In 1834, John and Charles Dean, using the first pumped air diving helmets (which they had invented), recovered guns from the wreck. While these operations were ongoing, they were asked by local fishermen to investigate an object on the seabed about half a mile away which they were continuously snagging their nets on. Thus was the wreck of the Mary Rose discovered.

In 1839, Major-General Charles Pasley, then Colonel-in-Chief of the Royal Engineers, began to work on the wreck. His work set a number of diving milestones, including the first recorded use of the 'buddy' system when he ordered that the divers work in pairs and the first medically recorded instance of 'diver squeeze'. Between 1839 and 1842, Pasley's men had recovered 30 guns, plus timbers, surgical instruments, clothing and many other items. In 1840, the bulk of the wreck was blown up in an explosion which shattered windows in Portsmouth and Gosport.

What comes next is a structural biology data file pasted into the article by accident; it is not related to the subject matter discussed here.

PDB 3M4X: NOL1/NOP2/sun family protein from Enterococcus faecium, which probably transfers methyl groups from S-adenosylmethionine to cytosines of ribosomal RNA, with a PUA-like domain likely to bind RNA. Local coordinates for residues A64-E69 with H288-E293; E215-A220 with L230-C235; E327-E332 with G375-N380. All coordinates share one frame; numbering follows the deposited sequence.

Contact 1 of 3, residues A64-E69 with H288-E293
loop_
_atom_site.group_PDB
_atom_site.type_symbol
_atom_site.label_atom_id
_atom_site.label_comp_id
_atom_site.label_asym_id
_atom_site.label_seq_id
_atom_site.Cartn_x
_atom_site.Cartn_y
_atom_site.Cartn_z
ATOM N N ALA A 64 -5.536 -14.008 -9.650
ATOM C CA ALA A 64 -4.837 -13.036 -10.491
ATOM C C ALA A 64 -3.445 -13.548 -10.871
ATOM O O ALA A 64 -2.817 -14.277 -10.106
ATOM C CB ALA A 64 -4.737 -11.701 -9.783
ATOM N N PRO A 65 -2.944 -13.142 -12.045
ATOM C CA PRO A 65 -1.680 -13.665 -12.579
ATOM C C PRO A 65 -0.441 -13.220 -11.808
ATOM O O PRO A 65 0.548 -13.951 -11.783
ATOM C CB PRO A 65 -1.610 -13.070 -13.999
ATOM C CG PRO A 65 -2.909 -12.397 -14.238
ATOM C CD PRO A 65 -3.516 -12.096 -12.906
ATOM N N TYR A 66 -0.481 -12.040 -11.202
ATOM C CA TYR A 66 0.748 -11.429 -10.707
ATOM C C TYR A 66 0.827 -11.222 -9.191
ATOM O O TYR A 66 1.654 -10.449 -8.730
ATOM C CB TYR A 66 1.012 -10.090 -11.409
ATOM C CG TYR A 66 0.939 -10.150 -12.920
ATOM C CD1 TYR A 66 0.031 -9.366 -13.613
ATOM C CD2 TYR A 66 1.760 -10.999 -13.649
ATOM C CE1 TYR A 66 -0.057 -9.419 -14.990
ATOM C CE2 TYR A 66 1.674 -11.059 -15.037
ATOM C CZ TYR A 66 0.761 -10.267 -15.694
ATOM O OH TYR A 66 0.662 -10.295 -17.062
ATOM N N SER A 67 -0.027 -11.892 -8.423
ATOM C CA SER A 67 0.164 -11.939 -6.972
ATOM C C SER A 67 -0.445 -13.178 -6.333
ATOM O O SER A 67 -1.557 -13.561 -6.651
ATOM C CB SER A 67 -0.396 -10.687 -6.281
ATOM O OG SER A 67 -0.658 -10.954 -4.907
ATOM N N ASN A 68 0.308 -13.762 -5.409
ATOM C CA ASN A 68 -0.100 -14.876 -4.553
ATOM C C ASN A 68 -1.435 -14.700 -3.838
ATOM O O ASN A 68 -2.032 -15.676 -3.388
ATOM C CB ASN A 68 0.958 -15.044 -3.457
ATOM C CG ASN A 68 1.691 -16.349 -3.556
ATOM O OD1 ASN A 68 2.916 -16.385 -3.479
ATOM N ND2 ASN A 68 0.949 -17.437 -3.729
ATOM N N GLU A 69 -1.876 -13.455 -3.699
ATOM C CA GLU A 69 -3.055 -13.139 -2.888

"I did not say that the French will not come, I said they will not come by sea" - Lord St Vincent